The manager must not become the prisoner of his own narrow background and narrow skills.
The idea of contribution requires that he can relate what he does, and what his particular operation does, to the entire organization and its purpose.
Every move, every plan, every policy should have its rationale within that broader framework. If your general frame of mind is attuned to the importance of contribution, you will automatically fit actions into the larger framework. For the successful manager, it becomes second nature.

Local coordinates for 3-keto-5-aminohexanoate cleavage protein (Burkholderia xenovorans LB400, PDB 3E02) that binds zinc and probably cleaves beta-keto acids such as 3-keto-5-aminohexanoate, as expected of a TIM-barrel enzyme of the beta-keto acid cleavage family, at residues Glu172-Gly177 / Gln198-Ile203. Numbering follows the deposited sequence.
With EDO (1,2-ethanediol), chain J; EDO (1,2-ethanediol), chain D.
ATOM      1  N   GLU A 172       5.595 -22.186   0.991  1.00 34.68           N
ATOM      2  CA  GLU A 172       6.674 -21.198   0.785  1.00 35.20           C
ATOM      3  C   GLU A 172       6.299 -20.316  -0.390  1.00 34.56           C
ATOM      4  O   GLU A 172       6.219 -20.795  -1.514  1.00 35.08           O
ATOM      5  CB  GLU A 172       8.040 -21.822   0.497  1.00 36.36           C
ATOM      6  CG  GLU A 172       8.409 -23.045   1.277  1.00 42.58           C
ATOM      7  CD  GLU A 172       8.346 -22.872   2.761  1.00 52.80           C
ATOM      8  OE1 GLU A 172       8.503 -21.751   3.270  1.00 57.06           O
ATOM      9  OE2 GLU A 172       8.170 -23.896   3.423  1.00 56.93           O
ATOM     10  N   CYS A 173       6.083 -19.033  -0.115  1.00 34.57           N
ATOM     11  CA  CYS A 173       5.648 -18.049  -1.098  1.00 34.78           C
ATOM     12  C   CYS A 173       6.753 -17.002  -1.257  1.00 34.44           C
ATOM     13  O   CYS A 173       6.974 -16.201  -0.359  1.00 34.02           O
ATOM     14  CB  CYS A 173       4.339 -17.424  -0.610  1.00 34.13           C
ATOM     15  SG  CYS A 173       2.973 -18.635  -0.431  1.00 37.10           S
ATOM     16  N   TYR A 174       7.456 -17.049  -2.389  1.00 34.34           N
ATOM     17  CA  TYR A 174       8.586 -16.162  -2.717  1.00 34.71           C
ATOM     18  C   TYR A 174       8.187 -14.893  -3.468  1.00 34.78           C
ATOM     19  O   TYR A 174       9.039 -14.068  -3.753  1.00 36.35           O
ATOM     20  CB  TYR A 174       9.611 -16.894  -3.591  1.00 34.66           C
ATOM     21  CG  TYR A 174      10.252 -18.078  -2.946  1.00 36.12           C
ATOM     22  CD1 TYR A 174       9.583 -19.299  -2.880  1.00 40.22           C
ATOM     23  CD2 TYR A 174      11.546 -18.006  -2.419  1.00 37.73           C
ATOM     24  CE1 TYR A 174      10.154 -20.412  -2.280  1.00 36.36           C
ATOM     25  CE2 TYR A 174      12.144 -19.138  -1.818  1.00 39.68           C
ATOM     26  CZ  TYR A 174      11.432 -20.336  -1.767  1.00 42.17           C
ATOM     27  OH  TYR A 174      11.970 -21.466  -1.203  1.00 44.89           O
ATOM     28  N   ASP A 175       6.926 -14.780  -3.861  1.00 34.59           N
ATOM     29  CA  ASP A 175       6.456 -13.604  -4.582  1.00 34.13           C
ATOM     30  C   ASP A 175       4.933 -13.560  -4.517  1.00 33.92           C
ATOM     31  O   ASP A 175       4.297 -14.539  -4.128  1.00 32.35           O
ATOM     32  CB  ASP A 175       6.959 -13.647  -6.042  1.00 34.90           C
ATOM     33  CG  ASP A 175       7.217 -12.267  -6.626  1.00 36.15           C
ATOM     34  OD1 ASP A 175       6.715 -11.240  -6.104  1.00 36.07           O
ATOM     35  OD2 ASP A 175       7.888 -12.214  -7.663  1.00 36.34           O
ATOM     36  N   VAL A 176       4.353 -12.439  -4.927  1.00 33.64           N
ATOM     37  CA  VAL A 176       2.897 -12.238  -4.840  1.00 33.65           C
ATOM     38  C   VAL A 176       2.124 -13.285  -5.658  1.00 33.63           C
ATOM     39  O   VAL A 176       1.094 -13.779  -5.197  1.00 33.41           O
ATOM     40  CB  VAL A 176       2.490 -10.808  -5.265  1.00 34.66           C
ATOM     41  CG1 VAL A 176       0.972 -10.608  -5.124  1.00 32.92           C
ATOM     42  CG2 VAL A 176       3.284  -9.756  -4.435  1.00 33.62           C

Your organization, like every other organization, needs to obtain results today and to develop people for tomorrow. No mortal can contribute 100%. But you can look for the area in which your contributions can be increased.
Workers are paid to perform, not to please managers. When faced with talent, the manager’s job is to ask, as in other cases, 'What does he contribute?' not 'How does he get along with me and others?'
The manager must have performance, not a team.
‘He is not a team player’ is a pathetic excuse. The manager’s job is to get the most out of the talent.
The whole point of an organization is that you can maximize one man’s strengths and compensate for his weaknesses someplace else. The people should be different, not all the same.
If you go looking for someone to fit a job, it may take you forever, depending upon how detailed the description is.